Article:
Every day I ride the commuter train to work. After years of this, I start getting to know the other passengers in a special way. I don't know their names, and I don't talk to them, but I see them, and they affect my life.
It all started with Bryn Guy. I call him that because he always gets off at Bryn station. But that is not what matters about him, no, that comes in the way he gets on the train. He gets on at the same place I do, Asker. After a short while, I came to know him as my rival. He had the same goal as me - to predict exactly where the train was going to stop, and be the first on, thus securing the best possible seat. He beat me every day for six months, and I came to know him as a cunning and resourceful rival.
He knew every trick - train stoppage prediction, strategic wagon selection, and platform correction. When all else failed, he got me with the door opener trick. That is the most dreaded of all - Put yourself exactly where the door opens. You leave the other person on the side, stupidly pushing the door opener button while you gracefully glide in first.
He was a master of the true art of train entry - making it all look accidental. Looking too pushy costs you style points, because it exposes your true intentions. The real winner is the one who makes it look like it was totally luck that he was in the right place at the right time.
I began to understand that Bryn Guy was a true master, but I also understood that I had unmasked his true intentions. Yes, he was starting to lose style points to me, and deep down, he knew it. From that point on, it became ever more important to him to win hands down, because that was all he had left.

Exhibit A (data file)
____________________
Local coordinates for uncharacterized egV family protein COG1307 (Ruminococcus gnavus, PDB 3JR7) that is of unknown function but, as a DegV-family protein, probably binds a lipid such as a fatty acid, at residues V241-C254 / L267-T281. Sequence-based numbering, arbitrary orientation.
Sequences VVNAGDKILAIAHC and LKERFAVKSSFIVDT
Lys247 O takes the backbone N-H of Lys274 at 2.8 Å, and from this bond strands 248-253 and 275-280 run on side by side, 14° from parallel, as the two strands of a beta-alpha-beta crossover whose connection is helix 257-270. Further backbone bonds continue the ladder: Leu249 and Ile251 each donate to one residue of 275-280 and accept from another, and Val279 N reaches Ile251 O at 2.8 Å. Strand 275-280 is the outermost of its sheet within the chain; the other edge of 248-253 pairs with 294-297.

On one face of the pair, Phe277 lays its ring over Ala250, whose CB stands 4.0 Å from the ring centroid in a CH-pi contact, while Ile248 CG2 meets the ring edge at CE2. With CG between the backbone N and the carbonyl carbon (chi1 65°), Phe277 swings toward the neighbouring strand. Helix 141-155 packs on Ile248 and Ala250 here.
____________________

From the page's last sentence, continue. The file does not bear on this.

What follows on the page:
I was frustrated. I was close, but he still beat me every day. I did, however, develop the true respect that a worthy rival deserves. That increased my resolve.
Finally the day came when it was my turn to be the champion. He miscalculated the train. I, on the other hand, had calculated the stop perfectly. Bryn Guy made a last minute desperate platform correction. His timing was perfect for my purposes- I left him pushing the button while I was the first one on the train. I saw a flash of anger go across his face - his unbeaten streak was over. He was just another commuter.
I didn't ride that train for a year or so, but now I am back. Bryn guy and I have reached a settlement - he is the undisputed champion of the first door, I am the champion of the second.
Our only rivalry is now the middle of the car - who gets the seat first. And once again, I have discovered I am up against the master. Person blocking, seat pre-selection, you name it. His techniques are flawless.
It is no longer important to me to beat him. Once was enough, both for me and him.
I content myself with an occasional round with Hat and Mustache Guy. Bryn Guy was the master, and thus was a great teacher. Most of the time I can even set H&M Guy up to be stuck pushing the opener button, just for laughs.
It no longer matters. As long as I get the coveted "corrner seats that face each other", I am content.
Train Stoppage Prediction: Knowing where the train will probably stop is critical
to initial first placement on the platform.
Platform Correction: Judging the slowing rate of the train and commuter placement, ones quickly moves to the most advantageous spot. While a good last minute correction, it unfortunately costs style points.
Wagon Count Correction: Similar to platform correction, but takes the number of cars on the train into account.
Strategic Wagon Selection: A key is knowing which trains have the best seats. You don't always want the best seats, because there is high demand for these cars. Much of this depends on how full the train is.
Conductor Focus: If the door is about to open, and I see a Conductor, I look to see which way their eyes are directed. I then place myself so I come in the other way. This blocks all other commuters.